Pope Francis' trip to Brazil called 'strong start' in revitalizing church

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RIO DE JANEIRO -- Pope Francis celebrated the last Mass of his trip to Brazil on Sunday before an estimated 3 million people gathered on the beach in this city, the national flags of Catholics from around the world hoisted in the air as a chorus of Brazilian priests belted out songs before the multitude. It was a vibrant display of the Vatican's ambition of halting the losses of worshippers to evangelical churches and the rising appeal of secularism.

By various measures, Pope Francis's first international trip since he was named pope this year was a success. The 76-year-old Argentine, a Jesuit who is the first pope from the Americas, was greeted like a rock star by attendees to a conference of Catholic youths. He urged people to combat corruption, a top grievance in the protests shaking Brazil, and called on bishops to focus on the pragmatic needs of congregants, shifting emphasis from the abuse scandals that have plagued the Vatican for years.

"If this trip is any indication, he's off to a strong start at revitalizing the church," said Andrew Chesnut, an expert on Latin American religions at Virginia Commonwealth University who came to see the pope's visit up close. "He's been very astute on focusing on the everyday afflictions of the poor, taking a page from the evangelicals themselves."

Before scolding Brazilian clergy at one point during the weeklong visit for losing touch with their own worshippers, by appearing "too distant from their needs," Pope Francis offered the example of visiting a medical center where drug addicts receive treatment. Still, he hewed to the Roman Catholic Church's prevailing view on drugs, criticizing supporters of decriminalizing drug use, showing how a pope can seem at the same time to be caring and resistant to a profound shift underway in parts of the world.

"Francis is more simpatico than John Paul II, certainly more likable than Benedict [XVI], but transforming the church requires more than public relations gestures, appealing as they might be," said Peter McDonough, a scholar of religion who has written widely on the Jesuits, comparing Pope Francis with his predecessors. "It's doubtful, aside from a positive bump in applications to the priesthood and perhaps a groundswell in confessions, that Pope Francis' visit to Brazil will stem the loss of congregants to evangelical and other denominations or reverse the tide of secularization."

Illustrating Brazil's diversity of beliefs, various protests coalesced around the pope's visit. One of them, a Marcha das Vadias, or SlutWalk, involved scantily clad women questioning the Catholic Church's opposition to legalized abortion, women as priests and same-sex marriage. At one point, a man reportedly spit in the face of one of the protesters, only to have several women in the protest show him their breasts and shake their behinds at him in defiance.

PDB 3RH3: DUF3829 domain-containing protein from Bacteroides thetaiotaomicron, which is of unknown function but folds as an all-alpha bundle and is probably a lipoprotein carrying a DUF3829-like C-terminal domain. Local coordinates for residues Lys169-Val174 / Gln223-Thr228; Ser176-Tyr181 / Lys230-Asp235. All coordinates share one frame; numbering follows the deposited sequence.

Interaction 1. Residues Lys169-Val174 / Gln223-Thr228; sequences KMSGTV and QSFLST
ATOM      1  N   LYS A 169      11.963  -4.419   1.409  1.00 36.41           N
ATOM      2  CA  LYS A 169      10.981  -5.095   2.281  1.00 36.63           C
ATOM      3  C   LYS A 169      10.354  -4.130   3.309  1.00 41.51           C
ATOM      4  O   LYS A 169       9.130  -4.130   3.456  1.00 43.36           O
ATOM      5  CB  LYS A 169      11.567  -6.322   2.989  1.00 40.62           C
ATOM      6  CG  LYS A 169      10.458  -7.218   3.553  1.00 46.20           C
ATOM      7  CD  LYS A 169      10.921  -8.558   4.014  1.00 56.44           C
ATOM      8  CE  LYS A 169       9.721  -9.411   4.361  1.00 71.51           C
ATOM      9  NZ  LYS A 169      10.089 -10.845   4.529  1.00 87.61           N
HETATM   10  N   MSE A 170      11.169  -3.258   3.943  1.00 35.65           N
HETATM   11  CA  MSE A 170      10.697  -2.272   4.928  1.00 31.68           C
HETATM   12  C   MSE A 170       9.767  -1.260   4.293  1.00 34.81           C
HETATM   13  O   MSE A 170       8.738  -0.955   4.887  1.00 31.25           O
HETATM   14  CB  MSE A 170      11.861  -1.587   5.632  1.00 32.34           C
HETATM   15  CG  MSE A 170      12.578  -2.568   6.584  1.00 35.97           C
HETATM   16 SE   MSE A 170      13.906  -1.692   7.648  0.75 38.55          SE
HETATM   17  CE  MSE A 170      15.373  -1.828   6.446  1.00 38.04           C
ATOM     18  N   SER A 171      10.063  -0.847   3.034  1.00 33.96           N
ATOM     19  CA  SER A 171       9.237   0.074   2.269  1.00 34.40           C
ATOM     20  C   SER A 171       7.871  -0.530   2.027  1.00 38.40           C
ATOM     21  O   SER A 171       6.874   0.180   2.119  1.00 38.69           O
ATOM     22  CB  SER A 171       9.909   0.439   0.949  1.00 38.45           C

But while a Carnivalesque atmosphere prevailed in some Rio neighborhoods, a more relaxed vibe was evident in many parts of the city during the pope's visit. Pilgrims from around the world roamed through the streets. Some strummed guitars, singing religious hymns from their homelands. Thousands camped on the beach, shrugging at the blunders by local organizers like an accidental shutdown one day of the subway system.

While shifting attention to Latin America and other parts of the developing world, Pope Francis notably welcomed the participation during Mass of the Charismatic Catholic Renovation, a movement of singing priests, some of them heartthrobs with hit CDs, seeking to appeal to congregants with upbeat, lively strategies similar to those employed by fast-growing evangelical churches.

Getting some evangelicals to even consider a return to Catholicism may be the start of a shift in the church's fortunes in Latin America. But some scholars warn that the Vatican remains far from undergoing a broader transformation, with Pope Francis, who returned to the Vatican on Sunday night, opposed to allowing women a more prominent role in carrying out religious services or allowing priests to marry.

"The gestures have changed, but the dogma has not," said Fortunato Mallimaci, a sociologist at the University of Buenos Aires who specializes in the relationship between culture and religion, pointing to the example of the pope's stance against legalizing drugs. "On social issues, Francis will be a continuation of his predecessors."


First Published July 29, 2013 4:00 AM


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